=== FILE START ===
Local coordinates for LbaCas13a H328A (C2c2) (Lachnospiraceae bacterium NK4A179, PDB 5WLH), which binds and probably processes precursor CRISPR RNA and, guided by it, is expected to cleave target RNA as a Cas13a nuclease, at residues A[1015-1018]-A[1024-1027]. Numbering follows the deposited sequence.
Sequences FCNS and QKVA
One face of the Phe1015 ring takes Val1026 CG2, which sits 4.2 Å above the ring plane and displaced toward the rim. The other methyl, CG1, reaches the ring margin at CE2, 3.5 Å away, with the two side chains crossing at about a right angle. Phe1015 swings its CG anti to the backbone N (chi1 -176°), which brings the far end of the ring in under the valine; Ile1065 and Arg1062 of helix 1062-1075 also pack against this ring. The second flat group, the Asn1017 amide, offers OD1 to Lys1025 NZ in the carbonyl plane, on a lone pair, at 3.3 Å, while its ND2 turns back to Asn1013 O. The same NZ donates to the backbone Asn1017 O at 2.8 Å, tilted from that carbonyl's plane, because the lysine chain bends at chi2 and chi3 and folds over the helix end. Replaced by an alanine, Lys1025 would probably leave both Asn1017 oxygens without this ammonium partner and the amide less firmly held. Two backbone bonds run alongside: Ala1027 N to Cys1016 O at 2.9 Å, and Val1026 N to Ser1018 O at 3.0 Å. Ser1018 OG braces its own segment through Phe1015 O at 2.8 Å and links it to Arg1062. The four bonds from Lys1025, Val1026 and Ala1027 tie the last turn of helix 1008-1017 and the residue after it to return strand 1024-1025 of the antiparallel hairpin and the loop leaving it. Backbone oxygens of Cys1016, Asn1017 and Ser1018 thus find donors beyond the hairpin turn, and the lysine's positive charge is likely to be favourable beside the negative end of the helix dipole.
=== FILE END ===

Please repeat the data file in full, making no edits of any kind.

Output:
Local coordinates for LbaCas13a H328A (C2c2) (Lachnospiraceae bacterium NK4A179, PDB 5WLH), which binds and probably processes precursor CRISPR RNA and, guided by it, is expected to cleave target RNA as a Cas13a nuclease, at residues A[1015-1018]-A[1024-1027]. Numbering follows the deposited sequence.
Sequences FCNS and QKVA
One face of the Phe1015 ring takes Val1026 CG2, which sits 4.2 Å above the ring plane and displaced toward the rim. The other methyl, CG1, reaches the ring margin at CE2, 3.5 Å away, with the two side chains crossing at about a right angle. Phe1015 swings its CG anti to the backbone N (chi1 -176°), which brings the far end of the ring in under the valine; Ile1065 and Arg1062 of helix 1062-1075 also pack against this ring. The second flat group, the Asn1017 amide, offers OD1 to Lys1025 NZ in the carbonyl plane, on a lone pair, at 3.3 Å, while its ND2 turns back to Asn1013 O. The same NZ donates to the backbone Asn1017 O at 2.8 Å, tilted from that carbonyl's plane, because the lysine chain bends at chi2 and chi3 and folds over the helix end. Replaced by an alanine, Lys1025 would probably leave both Asn1017 oxygens without this ammonium partner and the amide less firmly held. Two backbone bonds run alongside: Ala1027 N to Cys1016 O at 2.9 Å, and Val1026 N to Ser1018 O at 3.0 Å. Ser1018 OG braces its own segment through Phe1015 O at 2.8 Å and links it to Arg1062. The four bonds from Lys1025, Val1026 and Ala1027 tie the last turn of helix 1008-1017 and the residue after it to return strand 1024-1025 of the antiparallel hairpin and the loop leaving it. Backbone oxygens of Cys1016, Asn1017 and Ser1018 thus find donors beyond the hairpin turn, and the lysine's positive charge is likely to be favourable beside the negative end of the helix dipole.